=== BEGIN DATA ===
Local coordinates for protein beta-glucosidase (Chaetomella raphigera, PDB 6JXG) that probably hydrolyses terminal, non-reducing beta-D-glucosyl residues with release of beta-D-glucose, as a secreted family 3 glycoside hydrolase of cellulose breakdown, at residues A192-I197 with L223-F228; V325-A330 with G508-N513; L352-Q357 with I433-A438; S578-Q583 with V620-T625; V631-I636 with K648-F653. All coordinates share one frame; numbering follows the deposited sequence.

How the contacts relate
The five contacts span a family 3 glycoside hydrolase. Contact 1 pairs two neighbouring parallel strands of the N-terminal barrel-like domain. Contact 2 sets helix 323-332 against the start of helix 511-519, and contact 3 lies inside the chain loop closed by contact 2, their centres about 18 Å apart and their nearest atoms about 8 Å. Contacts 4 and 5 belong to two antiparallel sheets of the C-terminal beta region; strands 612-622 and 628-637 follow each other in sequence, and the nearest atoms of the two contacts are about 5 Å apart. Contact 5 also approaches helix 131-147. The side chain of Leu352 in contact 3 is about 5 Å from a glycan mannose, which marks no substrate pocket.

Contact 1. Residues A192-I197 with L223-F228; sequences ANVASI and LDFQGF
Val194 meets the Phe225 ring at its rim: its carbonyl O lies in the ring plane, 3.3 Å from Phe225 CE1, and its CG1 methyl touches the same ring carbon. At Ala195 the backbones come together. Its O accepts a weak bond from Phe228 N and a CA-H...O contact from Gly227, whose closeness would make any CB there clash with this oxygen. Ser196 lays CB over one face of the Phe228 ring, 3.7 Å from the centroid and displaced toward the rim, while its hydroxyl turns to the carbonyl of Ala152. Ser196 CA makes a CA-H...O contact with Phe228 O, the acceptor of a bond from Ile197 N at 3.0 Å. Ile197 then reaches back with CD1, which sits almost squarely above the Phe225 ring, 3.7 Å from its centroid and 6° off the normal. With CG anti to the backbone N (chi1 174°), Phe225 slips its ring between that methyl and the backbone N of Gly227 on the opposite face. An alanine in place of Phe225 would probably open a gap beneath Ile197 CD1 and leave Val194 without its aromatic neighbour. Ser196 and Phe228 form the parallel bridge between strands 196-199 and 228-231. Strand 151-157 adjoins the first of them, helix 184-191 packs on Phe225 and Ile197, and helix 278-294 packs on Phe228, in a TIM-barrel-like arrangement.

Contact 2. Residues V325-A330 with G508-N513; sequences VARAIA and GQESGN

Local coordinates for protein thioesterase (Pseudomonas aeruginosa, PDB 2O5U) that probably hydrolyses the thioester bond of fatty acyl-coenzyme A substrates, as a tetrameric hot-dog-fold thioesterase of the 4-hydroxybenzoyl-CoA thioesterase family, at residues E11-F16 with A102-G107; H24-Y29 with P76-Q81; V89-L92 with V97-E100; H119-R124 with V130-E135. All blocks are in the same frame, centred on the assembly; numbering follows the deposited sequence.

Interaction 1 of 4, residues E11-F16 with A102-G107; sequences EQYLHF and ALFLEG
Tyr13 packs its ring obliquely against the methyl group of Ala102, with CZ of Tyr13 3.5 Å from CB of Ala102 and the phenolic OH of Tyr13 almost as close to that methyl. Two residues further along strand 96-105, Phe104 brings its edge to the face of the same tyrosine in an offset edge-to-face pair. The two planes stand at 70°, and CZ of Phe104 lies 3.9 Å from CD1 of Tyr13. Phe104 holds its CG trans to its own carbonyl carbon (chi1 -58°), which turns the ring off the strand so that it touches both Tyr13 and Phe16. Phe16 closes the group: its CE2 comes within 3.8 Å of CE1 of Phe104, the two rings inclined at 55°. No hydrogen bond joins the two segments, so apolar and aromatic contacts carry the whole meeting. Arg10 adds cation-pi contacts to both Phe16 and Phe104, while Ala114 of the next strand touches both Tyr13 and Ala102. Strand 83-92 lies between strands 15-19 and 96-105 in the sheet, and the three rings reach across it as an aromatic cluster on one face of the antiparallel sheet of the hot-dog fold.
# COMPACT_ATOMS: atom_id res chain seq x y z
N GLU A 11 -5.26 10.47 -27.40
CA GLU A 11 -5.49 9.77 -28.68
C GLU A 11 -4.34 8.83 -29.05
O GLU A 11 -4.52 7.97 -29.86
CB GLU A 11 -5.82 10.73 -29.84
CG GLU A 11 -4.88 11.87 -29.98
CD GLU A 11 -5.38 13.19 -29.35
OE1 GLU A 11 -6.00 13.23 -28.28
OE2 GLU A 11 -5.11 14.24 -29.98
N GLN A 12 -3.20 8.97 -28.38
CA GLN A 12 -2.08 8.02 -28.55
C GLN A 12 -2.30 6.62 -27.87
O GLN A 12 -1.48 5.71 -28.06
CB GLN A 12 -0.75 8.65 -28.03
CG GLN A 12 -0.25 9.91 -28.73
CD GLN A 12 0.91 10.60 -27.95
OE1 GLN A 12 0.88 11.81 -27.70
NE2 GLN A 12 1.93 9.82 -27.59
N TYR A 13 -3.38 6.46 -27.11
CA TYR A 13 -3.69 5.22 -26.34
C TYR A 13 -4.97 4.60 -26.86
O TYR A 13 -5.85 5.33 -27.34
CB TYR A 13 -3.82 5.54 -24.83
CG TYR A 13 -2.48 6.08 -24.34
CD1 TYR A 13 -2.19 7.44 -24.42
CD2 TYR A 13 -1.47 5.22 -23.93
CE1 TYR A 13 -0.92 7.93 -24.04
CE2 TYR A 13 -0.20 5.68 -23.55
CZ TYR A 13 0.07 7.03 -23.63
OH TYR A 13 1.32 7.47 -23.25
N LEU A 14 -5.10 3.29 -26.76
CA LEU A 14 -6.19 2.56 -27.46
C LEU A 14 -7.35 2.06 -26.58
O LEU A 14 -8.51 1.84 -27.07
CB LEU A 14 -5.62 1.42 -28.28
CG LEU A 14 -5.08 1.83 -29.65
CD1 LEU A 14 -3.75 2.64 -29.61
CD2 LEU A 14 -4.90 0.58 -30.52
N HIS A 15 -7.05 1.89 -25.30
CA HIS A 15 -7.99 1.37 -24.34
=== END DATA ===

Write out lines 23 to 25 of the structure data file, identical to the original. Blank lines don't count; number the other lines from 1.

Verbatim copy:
O GLN A 12 -1.48 5.71 -28.06
CB GLN A 12 -0.75 8.65 -28.03
CG GLN A 12 -0.25 9.91 -28.73